This paper presents a faster RRT-based path planning approach for regular 2-dimensional (2D) building environments. To minimize the planning time, we ...

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Faster RRT-based Nonholonomic Path Planning in 2D Building Environments Using Skeleton-constrained Path Biasing Yiqun Dong · Efe Camci · Erdal Kayacan

Received: 23 January 2017 / Accepted: 2 May 2017 © Springer Science+Business Media Dordrecht 2017

Abstract This paper presents a faster RRT-based path planning approach for regular 2-dimensional (2D) building environments. To minimize the planning time, we adopt the idea of biasing the RRT tree-growth in more focused ways. We propose to calculate the skeleton of the 2D environment first, then connect a geometrical path on the skeleton, and grow the RRT tree via the seeds generated locally along this path. We conduct batched simulations to find the universal parameters in manipulating the seeds generation.

Electronic supplementary material The online version of this article (doi:10.1007/s10846-017-0567-9) contains supplementary material, which is available to authorized users. Y. Dong · E. Camci · E. Kayacan () School of Mechanical and Aerospace Engineering, Nanyang Technological University, Singapore 639798, Singapore e-mail: [email protected] Y. Dong e-mail: [email protected] E. Camci e-mail: [email protected] Y. Dong ST Engineering-NTU Corporate Laboratory, School of Electrical and Electronic Engineering, Nanyang Technological University, 50 Nanyang Avenue, Singapore 639798, Singapore

We show that the proposed skeleton-biased locallyseeded RRT (skilled-RRT) is faster than the other baseline planners (RRT, RRT*, A*-RRT, Theta*-RRT, and MARRT) through experimental tests using different vehicles in different 2D building environments. Given mild assumptions of the 2D environments, we prove that the proposed approach is probabilistically complete. We also present an application of the skilled-RRT for unmanned ground vehicle. Compared to the other baseline algorithms (Theta*-RRT and MARRT), we show the applicability and fast planning of the skilled-RRT in real environment. Keywords Path planning · Rapidly-exploring random tree (RRT) · Skilled-RRT · Unmanned ground vehicle

1 Introduction Navigating through 2-dimensional (2D) building environments is a challenging task for ground vehicles. Prior work advocates to use vision or simultaneous localization and mapping (SLAM) algorithms. In our work, we propose to stop the vehicle in front of the 2D building map (i.e., fire-escape plan), use scanning devices (i.e., camera) to extract the specifics of the environment, and conduct the path planning on the 2D map. To complete the overall process as quick as possible, fast path planning is our key concern. Besides, since we aim for the real time applicat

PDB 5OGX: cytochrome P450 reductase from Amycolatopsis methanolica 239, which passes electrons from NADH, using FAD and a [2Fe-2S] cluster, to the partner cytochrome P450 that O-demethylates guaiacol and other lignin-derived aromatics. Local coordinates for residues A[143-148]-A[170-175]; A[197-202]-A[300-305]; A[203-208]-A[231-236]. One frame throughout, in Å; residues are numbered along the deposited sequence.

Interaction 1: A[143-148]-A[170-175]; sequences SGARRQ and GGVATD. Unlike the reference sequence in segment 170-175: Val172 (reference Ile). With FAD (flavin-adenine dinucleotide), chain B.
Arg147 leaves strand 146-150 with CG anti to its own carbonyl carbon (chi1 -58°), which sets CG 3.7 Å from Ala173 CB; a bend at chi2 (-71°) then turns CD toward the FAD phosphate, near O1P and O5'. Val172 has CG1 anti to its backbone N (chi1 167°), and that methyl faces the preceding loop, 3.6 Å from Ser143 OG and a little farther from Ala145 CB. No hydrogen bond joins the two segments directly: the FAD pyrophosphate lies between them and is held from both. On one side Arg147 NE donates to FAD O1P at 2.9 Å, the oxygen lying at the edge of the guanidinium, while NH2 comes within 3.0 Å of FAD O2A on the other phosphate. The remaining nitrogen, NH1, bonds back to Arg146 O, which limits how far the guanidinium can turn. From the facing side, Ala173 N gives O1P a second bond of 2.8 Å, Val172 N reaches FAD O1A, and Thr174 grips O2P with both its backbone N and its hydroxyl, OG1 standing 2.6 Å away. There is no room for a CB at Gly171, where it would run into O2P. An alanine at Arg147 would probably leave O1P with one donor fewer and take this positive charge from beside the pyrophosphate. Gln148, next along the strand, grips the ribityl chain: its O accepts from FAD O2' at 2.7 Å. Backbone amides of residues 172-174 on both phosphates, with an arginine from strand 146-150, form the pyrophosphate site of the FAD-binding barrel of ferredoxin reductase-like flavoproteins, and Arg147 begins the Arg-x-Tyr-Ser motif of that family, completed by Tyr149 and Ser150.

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ions, we adopt the Rapidly-exploring Random Tree (RRT) based planning approach in order to account for nonholonomic constraints from vehicle geometries/dynamics. Firstly proposed in [23], RRT is a sampling-based motion planning algorithm which finds a path by growing a tree from the root (qroot ) towards unexplored regions. The key advantage of RRT-based planning is that it can incorporate the nonholonomic constraints. The planning time, path length and clearance, however, hinge on the randomized nature of the seeds generation. Although, there are a number of works in literature to circumvent this issue, including human-robot interaction concept for biasing the planning algorithm as in [10, 33], the authors advocate to address the issue in a more integrated way comprehending path length, path clearance, and planning time individually. For path length, RRT* in [20] rewires the tree based on the length cost, and [2, 6, 13, 14] propose to refine the path after a feasible one is found. The returned paths from these algorithms are shorter. For path clearance, [17] proposes Transition-based RRT which considers a user-defined cost function as an additional input to the standard path planning problem, which can be defined for the distance to be maximized between the vehicle and obstacles in order to find high-clearance solution paths. As another approach, [9] proposes MARRT which pushes all configurations on the RRT tree towards the medial-axis. This work compares MARRT with other baseline planners including RRT, RRT*, OBRRT in [32] and RRTObst (see [9]), and shows that MARRT has the maximum path clearance. Specifically for planning time, [21] proposes growing two different trees from start and goal points, while continuously trying to connect them with a greedy heuristic called Connect. They determine that Connect improves the running time especially for uncluttered environments. [19] proposes to filter non-viability nodes on the tree. [1] proposes Targetless-RRT to discard the need of target configuration; thus, improving the planning time for disassembly planning. [3] advocates to grow the tree into more promising regions. In [27], Theta*-RRT utilizes Theta* in [8] to find a geometrical path first, and then biases the RRT tree-growth along this path. Compared to the other baseline planners (RRT, RRT*, and A*-RRT in [5]), Theta*-RRT yields faster planning time.